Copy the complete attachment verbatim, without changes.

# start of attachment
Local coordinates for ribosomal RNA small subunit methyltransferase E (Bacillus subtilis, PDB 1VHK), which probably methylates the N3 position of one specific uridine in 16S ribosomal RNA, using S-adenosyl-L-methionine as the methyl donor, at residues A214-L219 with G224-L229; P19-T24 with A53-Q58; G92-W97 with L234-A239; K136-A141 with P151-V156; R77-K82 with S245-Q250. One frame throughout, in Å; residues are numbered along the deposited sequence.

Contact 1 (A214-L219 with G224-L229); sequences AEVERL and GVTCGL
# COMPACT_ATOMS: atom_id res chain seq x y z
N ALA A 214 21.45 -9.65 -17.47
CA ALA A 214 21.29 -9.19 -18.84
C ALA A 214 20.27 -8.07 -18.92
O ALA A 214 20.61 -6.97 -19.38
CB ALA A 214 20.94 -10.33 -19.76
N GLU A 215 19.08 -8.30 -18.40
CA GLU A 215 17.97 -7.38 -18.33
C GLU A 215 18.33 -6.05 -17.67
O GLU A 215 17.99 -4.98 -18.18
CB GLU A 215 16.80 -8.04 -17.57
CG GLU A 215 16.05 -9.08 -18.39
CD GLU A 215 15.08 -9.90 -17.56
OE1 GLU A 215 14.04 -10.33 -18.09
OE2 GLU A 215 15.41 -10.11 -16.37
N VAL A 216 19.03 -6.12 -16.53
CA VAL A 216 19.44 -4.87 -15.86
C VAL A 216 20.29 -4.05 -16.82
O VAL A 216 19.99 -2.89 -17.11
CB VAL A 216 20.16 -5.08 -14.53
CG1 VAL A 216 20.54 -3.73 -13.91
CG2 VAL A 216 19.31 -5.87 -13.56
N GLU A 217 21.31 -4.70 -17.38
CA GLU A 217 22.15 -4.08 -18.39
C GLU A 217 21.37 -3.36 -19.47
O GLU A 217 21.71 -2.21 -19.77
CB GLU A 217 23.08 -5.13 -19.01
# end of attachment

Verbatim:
Local coordinates for ribosomal RNA small subunit methyltransferase E (Bacillus subtilis, PDB 1VHK), which probably methylates the N3 position of one specific uridine in 16S ribosomal RNA, using S-adenosyl-L-methionine as the methyl donor, at residues A214-L219 with G224-L229; P19-T24 with A53-Q58; G92-W97 with L234-A239; K136-A141 with P151-V156; R77-K82 with S245-Q250. One frame throughout, in Å; residues are numbered along the deposited sequence.

Contact 1 (A214-L219 with G224-L229); sequences AEVERL and GVTCGL
# COMPACT_ATOMS: atom_id res chain seq x y z
N ALA A 214 21.45 -9.65 -17.47
CA ALA A 214 21.29 -9.19 -18.84
C ALA A 214 20.27 -8.07 -18.92
O ALA A 214 20.61 -6.97 -19.38
CB ALA A 214 20.94 -10.33 -19.76
N GLU A 215 19.08 -8.30 -18.40
CA GLU A 215 17.97 -7.38 -18.33
C GLU A 215 18.33 -6.05 -17.67
O GLU A 215 17.99 -4.98 -18.18
CB GLU A 215 16.80 -8.04 -17.57
CG GLU A 215 16.05 -9.08 -18.39
CD GLU A 215 15.08 -9.90 -17.56
OE1 GLU A 215 14.04 -10.33 -18.09
OE2 GLU A 215 15.41 -10.11 -16.37
N VAL A 216 19.03 -6.12 -16.53
CA VAL A 216 19.44 -4.87 -15.86
C VAL A 216 20.29 -4.05 -16.82
O VAL A 216 19.99 -2.89 -17.11
CB VAL A 216 20.16 -5.08 -14.53
CG1 VAL A 216 20.54 -3.73 -13.91
CG2 VAL A 216 19.31 -5.87 -13.56
N GLU A 217 21.31 -4.70 -17.38
CA GLU A 217 22.15 -4.08 -18.39
C GLU A 217 21.37 -3.36 -19.47
O GLU A 217 21.71 -2.21 -19.77
CB GLU A 217 23.08 -5.13 -19.01